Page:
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Alternative Therapy Treatments

New in Alternative Therapy Treatments (page 18 of 20)

Jan
03
2008

How-to: The Sedona Sacred Clay Energy Restorer Ritual

By Jill Winberg and Angela Lingenfelter

Bring a bit of the desert into the treatment room with this re-energizing experience.

Dec
14
2007

Managing the Effect Stress Has on Skin

Stress can cause problems with skin, hair and nails. The American Academy of Dermatology has recommendations on how to curb those effects.

Nov
09
2007

Testing Well-Being Effect of Cosmetics

The R&D department of the Dermscan Group has developed a series of new tests that evaluate the well-being effect of beauty products on a consumer.

Nov
01
2007

Chinese Herbs May Help Alleviate Menstrual Cramps

A study involving nearly 3,500 women in several countries suggests that Chinese herbs might be more effective in relieving menstrual cramps than drugs, acupuncture or heat compression.
Australia-based researchers said herbs not only relieved pain, but reduced the recurrence of the condition over three months, according to the Cochrane Library journal.
“All available measures of effectiveness confirmed the overall superiority of Chinese herbal medicine to placebo, no treatment, NSAIDs (non-steroidal anti-inflammatory drugs), OCPs (oral contraceptive pill), acupuncture and heat compression,” said lead author Xiaoshu Zhu from the Centre for Complementary Medicine Research at the University of Western Sydney.
Period pain affects as many as 50 percent of women of reproductive age and between 60 percent to 85 percent of teenaged girls, leading to absences from school and work.
While the cause is still under debate, it is believed to be linked to an imbalance in ovarian hormones.
Chinese herbal medicine has been used to treat the condition for hundreds of years and women are increasingly looking for non-drug treatments.
The survey involved 39 trials — 36 in China, and one each in Taiwan, Japan and the Netherlands.
Participants given herbal concoctions were prescribed herbs that regulated their ‘qi’ (energy) and blood, warmed their bodies and boosted their kidney and liver functions.
Some of these include Chinese angelica root (danggui), Szechuan lovage root (chuanxiong), red peony root (chishao), white peony root (baishao), Chinese motherwort (yimucao), fennel fruit (huixiang), nut-grass rhizome (xiangfu), liquorice root (gancao) and cinnamon bark (rougui).
In one trial involving 36 women, 53 percent of those who took herbs reported less pain than usual compared with 26 percent in the placebo group.
But the researchers said more studies were needed because of the relatively small numbers of participants in each of the trials.

Reuters, October 17, 2007

Oct
17
2007

Coca Cola Opens Traditional Chinese Medicine Research Center

The Coca-Cola Company today announced the official opening of The Coca-Cola Research Center for Chinese Medicine at the China Academy of Chinese Medical Sciences in Beijing.

Oct
17
2007

New York Spa Introduces Specialized Treatments

Increasing its menu options, Enhance Face & Body Spa in Hartsdale, NY, has introduced a chiropractor-provided Cold Laser Therapy for extremity injuries and an age-lifting acupuncture face lift treatment from a licensed acupuncturist. 914-997-8878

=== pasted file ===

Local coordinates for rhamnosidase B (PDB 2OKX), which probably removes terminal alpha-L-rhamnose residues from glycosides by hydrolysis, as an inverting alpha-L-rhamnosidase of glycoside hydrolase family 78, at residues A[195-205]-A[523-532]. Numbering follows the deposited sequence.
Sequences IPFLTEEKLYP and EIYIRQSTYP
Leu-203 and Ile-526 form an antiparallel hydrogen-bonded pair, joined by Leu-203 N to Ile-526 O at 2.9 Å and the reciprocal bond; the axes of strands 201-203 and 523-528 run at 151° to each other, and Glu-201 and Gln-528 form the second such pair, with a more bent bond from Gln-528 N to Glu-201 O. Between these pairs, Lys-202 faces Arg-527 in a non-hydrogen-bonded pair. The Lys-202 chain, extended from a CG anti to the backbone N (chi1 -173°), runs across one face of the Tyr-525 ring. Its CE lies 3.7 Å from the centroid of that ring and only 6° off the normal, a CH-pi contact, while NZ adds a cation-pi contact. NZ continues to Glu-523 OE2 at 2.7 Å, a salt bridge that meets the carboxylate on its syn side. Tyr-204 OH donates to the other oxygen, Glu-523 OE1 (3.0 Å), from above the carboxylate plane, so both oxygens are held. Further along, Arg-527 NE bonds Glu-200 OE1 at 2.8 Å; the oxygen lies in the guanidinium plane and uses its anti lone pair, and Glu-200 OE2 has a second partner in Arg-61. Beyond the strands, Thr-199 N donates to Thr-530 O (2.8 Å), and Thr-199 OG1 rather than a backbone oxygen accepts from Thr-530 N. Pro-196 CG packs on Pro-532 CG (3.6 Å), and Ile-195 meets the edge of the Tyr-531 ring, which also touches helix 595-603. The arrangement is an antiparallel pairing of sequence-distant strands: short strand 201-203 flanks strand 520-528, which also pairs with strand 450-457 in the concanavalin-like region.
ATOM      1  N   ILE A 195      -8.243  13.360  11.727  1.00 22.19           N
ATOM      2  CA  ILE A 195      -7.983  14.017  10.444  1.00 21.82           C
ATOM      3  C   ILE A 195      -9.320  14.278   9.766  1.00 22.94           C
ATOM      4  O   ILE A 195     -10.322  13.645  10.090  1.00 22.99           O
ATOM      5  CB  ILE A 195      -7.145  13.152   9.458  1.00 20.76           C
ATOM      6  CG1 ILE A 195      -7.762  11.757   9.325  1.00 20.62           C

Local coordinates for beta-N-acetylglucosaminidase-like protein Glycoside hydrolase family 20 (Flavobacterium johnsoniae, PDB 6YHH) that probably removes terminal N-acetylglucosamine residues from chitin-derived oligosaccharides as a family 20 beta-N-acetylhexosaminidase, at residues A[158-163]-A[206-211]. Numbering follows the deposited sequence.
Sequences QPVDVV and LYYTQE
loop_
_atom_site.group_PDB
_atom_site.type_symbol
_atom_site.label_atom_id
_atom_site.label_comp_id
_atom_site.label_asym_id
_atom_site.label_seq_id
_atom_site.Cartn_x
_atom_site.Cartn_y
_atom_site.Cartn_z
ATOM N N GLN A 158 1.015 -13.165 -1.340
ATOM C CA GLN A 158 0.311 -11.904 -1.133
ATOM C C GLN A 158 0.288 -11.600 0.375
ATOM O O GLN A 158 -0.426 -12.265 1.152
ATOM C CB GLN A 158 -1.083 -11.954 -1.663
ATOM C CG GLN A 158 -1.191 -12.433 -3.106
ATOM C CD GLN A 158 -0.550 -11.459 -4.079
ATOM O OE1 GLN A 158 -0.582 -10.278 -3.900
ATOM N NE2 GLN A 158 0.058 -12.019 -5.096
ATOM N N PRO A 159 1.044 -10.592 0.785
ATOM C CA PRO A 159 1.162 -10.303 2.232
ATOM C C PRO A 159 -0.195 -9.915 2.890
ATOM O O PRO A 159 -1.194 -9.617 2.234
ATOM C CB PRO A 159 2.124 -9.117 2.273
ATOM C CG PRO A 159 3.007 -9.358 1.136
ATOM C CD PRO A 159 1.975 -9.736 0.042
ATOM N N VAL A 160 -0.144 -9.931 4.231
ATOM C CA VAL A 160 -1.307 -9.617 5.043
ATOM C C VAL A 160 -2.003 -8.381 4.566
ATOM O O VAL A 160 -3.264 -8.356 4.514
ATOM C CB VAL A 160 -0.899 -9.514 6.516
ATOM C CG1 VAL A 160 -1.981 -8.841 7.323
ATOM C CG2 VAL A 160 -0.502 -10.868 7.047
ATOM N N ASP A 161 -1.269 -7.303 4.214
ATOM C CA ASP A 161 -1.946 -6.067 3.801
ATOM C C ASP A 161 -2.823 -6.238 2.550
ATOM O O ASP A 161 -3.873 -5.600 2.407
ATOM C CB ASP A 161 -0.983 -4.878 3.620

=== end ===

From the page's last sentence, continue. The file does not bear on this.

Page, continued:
Oct
16
2007

Personal Care Workers Have Highest Rates of Depression

Personal care workers have the highest rates of depression among full time workers in the United States.

Oct
11
2007

How to Handle Seasonal Affective Disorder (SAD)

For many, wintertime means holidays spent with loved ones, warm nights snuggled by the fire and cool, sunny afternoons on the slopes. However, for up to eight million Americans who suffer with Seasonal Affective Disorder (SAD), this time of year can be very difficult. In fact, even more people experience sub-syndromal SAD, a mild form of SAD often referred to as "the winter blues" or "the winter blahs."

The nonprofit organization Mental Health America answers questions about SAD so that you can help yourself and your clients deal with symptoms during this time of year.

What is SAD?
SAD is a mood disorder associated with depression and related to seasonal variations of light. Brought on by the shorter days and longer nights, symptoms disappear completely in the spring.

Who gets it?
People in northern geographic areas, where days are shorter, are most affected. Women get SAD four times more often than men and women in their thirties are most at risk. It is not common in children and, for adults, risk decreases with age.

What are the symptoms?
Symptoms may include sleep problems, lethargy, overeating, depression, social problems, anxiety, loss of libido and mood changes.

Is it treatable?
There are many effective options for treating SAD. Regardless of which treatment a person determines to work best, relief is possible.

How is it treated?
Primary treatment options include phototherapy (exposure to bright light for 30 minutes per day throughout the fall and winter) and increasing exposure to natural light. Antidepressant medications and psychotherapy are also possible treatments.

What should I do if I think I have SAD?
If a person worries they may have SAD, he or she should talk with a health professional.

Sep
25
2007

Acupuncture Eases Low Back Pain Better Than Medical Methods

Six months of traditional Chinese or even sham acupuncture treatment appeared more effective than conventional treatment ...

Aug
23
2007

The Spa at Mohonk Mountain House Debuts Nature-inspired Treatment

The Spa at Mohonk Mountain House announced a new nature-inspired treatment—Awaken the Senses—that helps to refresh the mind, body and spirit. The New Paltz, NY, spa’s treatment features an aromatherapy bath scented with rosemary and mint. 845-255-1000